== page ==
25 November 2013 | anhkhoido-816-401526
A Tad Soapy, but Smart Procedural Drama
Unlike many, I wouldn't call "19-2" the best TV series of all time. The title is an allusion to the police precinct (19) and the ID number of the car (2) where our lead characters work at and from. After his partner has been severely injured, Nick Berrof (Réal Bossé), a beat cop of the Montreal Police Department (MPD), is partnered with rookie Benoît Chartier (Claude Legault). The latter presents himself as a former agent of the Sûreté du Québec (SQ), which is Québec's provincial police.
On a daily basis, Berrof and Chartier ride along and try to remain professional despite their aversion for each other. Furthermore, unbeknownst to Berrof and everyone in the MPD, Chartier is still on the SQ's payroll. In fact, Chartier is out to catch a mole in the MPD who's leaking sensitive informations to the organized crime.
While "19-2" is not among the best French-Quebecker TV shows such as "Aveux" or "Les invincibles" to name a few, it nevertheless is a diamond in the rough. When "19-2" is soapy, it stresses with a lot of emphasis that the characters are flawed. Off the job, Berrof has problems with his wife, a member of the brass, and his distant son. Add to that Berrof's occasional outbursts of violence. As for Chartier, he deals with his estranged wife and his flings.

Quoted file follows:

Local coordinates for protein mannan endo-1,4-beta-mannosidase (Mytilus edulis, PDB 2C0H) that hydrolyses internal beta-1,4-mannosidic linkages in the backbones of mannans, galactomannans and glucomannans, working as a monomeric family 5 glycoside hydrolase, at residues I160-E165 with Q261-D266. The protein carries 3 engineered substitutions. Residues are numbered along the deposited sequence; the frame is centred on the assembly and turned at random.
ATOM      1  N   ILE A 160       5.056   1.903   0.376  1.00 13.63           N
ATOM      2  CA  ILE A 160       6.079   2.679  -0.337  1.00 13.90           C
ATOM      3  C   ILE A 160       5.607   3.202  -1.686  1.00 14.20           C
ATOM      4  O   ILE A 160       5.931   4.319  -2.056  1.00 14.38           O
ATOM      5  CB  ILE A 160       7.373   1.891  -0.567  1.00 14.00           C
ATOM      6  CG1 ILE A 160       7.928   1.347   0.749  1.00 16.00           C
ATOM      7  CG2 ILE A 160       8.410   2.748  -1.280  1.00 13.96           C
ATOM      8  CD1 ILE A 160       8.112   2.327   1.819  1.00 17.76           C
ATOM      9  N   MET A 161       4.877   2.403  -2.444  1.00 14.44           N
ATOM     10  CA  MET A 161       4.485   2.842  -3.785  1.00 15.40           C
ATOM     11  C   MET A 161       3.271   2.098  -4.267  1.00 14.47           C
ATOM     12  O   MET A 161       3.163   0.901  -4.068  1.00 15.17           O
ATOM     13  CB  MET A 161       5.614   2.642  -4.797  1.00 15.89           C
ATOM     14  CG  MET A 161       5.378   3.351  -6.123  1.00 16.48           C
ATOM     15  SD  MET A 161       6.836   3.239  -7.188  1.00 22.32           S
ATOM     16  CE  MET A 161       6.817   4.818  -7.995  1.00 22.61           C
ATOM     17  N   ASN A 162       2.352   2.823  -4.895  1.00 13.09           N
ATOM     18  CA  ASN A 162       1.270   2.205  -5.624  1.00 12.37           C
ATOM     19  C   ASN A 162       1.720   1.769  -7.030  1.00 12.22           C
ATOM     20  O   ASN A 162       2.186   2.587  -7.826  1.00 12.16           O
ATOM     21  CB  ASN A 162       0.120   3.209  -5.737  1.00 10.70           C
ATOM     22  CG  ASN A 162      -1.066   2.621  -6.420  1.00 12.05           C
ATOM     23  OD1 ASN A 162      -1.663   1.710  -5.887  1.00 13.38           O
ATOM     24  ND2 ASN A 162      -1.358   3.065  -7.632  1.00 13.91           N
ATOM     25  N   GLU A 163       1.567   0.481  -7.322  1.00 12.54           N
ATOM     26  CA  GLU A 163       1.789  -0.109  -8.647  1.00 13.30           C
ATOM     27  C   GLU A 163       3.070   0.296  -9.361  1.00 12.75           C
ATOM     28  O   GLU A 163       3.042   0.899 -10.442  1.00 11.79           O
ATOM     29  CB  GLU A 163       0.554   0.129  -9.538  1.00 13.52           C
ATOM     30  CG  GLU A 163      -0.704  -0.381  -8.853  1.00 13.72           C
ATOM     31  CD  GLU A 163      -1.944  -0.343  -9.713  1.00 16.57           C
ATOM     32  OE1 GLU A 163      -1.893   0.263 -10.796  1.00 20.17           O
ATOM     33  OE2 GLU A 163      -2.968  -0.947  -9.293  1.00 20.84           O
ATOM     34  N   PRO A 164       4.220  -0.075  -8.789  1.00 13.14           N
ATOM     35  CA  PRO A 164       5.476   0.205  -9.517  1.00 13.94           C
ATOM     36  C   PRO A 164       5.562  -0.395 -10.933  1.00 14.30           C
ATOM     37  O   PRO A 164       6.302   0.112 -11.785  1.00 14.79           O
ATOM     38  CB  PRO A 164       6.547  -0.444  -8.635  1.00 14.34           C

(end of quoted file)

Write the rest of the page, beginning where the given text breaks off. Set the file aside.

Add to that the few problems of pacing. In its attempt to be like a film from Wong Kar-Wai (In the Mood for Love), "19-2" often offers long close-ups of the leading characters' face while they're saying nothing. Other than that, the acting is pretty solid and the smart script will have you scratching your head as to who the mole is.
Finally, once the mole is found by Chartier in the second season's finale, the script paves the way for an anticipated third season which is entirely focused on the leading characters' own issues. Moreover, I can't wait to see how the English Canadian remake, which also takes place in Montreal and will be aired on the cable network Bravo, will fare.